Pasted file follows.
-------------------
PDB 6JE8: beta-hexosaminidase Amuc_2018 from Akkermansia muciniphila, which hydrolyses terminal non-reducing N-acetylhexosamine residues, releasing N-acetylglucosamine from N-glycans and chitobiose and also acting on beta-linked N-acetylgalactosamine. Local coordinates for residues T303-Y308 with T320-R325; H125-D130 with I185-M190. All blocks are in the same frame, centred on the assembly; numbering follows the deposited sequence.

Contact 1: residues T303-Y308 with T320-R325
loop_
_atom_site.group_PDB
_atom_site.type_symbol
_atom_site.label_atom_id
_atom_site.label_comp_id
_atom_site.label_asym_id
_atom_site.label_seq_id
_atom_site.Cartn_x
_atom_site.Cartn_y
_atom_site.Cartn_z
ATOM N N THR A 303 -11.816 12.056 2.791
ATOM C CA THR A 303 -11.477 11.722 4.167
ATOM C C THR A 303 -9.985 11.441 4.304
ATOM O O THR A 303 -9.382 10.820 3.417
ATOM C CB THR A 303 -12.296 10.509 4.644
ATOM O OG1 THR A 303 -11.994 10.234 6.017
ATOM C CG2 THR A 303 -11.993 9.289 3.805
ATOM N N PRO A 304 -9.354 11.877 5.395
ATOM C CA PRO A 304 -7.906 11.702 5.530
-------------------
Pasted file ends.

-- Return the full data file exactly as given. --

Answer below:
PDB 6JE8: beta-hexosaminidase Amuc_2018 from Akkermansia muciniphila, which hydrolyses terminal non-reducing N-acetylhexosamine residues, releasing N-acetylglucosamine from N-glycans and chitobiose and also acting on beta-linked N-acetylgalactosamine. Local coordinates for residues T303-Y308 with T320-R325; H125-D130 with I185-M190. All blocks are in the same frame, centred on the assembly; numbering follows the deposited sequence.

Contact 1: residues T303-Y308 with T320-R325
loop_
_atom_site.group_PDB
_atom_site.type_symbol
_atom_site.label_atom_id
_atom_site.label_comp_id
_atom_site.label_asym_id
_atom_site.label_seq_id
_atom_site.Cartn_x
_atom_site.Cartn_y
_atom_site.Cartn_z
ATOM N N THR A 303 -11.816 12.056 2.791
ATOM C CA THR A 303 -11.477 11.722 4.167
ATOM C C THR A 303 -9.985 11.441 4.304
ATOM O O THR A 303 -9.382 10.820 3.417
ATOM C CB THR A 303 -12.296 10.509 4.644
ATOM O OG1 THR A 303 -11.994 10.234 6.017
ATOM C CG2 THR A 303 -11.993 9.289 3.805
ATOM N N PRO A 304 -9.354 11.877 5.395
ATOM C CA PRO A 304 -7.906 11.702 5.530